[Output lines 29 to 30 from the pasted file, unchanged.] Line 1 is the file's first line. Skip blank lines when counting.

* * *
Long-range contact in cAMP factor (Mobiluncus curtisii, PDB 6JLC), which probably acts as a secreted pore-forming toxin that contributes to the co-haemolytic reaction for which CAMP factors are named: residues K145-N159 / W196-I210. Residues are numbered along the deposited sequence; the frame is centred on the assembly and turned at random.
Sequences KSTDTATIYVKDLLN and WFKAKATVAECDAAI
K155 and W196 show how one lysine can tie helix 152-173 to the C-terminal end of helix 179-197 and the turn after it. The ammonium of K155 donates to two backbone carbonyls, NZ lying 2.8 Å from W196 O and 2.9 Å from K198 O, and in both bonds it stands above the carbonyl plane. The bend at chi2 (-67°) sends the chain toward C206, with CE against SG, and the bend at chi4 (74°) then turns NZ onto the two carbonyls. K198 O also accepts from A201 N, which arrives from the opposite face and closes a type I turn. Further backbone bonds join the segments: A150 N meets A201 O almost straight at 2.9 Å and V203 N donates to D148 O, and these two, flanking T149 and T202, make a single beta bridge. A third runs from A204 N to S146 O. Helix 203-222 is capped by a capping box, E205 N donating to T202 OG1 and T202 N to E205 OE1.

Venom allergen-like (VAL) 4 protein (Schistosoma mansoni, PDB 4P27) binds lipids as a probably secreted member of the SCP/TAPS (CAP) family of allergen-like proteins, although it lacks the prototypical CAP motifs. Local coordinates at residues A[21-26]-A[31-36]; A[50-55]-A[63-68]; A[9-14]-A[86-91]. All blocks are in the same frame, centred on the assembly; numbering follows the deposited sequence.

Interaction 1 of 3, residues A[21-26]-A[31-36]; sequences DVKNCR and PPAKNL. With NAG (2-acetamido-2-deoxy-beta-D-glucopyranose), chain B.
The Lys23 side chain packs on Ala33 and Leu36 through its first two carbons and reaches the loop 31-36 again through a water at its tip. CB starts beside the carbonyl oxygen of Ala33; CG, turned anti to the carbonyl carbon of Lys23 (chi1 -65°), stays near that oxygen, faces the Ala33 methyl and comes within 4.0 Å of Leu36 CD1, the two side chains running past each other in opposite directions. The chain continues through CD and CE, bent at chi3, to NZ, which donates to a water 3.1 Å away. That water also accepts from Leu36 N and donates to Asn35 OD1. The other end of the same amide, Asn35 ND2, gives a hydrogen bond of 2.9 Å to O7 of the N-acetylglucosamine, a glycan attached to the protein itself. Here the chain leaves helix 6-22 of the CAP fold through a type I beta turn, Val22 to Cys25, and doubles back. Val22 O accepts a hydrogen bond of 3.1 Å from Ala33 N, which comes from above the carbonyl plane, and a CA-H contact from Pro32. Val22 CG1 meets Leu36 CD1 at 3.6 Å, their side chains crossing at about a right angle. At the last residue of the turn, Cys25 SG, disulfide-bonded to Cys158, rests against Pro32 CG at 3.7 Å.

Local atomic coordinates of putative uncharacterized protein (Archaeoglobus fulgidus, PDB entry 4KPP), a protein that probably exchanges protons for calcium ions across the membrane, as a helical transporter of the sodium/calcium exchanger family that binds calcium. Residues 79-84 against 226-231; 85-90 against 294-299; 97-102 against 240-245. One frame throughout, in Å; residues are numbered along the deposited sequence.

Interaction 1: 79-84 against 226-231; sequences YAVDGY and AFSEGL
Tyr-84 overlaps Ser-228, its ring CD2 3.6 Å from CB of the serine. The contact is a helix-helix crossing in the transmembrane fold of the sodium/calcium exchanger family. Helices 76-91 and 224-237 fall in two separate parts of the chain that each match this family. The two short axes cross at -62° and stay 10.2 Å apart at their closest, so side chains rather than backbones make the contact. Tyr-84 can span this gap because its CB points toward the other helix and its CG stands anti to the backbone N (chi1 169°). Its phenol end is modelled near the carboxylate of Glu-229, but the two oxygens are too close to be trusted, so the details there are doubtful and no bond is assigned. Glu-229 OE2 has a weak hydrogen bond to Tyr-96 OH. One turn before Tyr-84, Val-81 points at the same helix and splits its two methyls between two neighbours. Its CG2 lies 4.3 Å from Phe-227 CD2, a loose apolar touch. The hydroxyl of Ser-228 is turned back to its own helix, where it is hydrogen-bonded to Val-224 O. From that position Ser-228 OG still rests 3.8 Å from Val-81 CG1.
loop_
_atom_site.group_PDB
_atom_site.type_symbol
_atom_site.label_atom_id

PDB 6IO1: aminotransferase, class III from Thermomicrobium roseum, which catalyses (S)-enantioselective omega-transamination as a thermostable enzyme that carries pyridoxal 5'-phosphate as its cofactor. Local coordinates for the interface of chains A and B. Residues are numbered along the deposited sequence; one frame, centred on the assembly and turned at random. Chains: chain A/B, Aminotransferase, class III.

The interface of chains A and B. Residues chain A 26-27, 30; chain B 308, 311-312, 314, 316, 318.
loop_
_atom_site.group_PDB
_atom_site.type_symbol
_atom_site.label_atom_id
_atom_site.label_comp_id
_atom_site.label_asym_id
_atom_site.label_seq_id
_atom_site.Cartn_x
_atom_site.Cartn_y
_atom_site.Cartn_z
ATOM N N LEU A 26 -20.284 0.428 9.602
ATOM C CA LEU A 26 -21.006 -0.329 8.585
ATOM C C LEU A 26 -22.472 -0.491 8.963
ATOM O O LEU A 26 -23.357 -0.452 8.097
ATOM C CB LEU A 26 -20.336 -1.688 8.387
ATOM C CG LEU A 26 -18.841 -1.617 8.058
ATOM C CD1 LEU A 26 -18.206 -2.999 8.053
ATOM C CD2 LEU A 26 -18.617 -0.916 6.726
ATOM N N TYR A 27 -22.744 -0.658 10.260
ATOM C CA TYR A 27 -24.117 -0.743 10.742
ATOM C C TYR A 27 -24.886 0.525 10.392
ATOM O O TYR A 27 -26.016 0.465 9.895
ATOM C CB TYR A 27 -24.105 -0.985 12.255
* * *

ATOM O O LEU A 26 -23.357 -0.452 8.097
ATOM C CB LEU A 26 -20.336 -1.688 8.387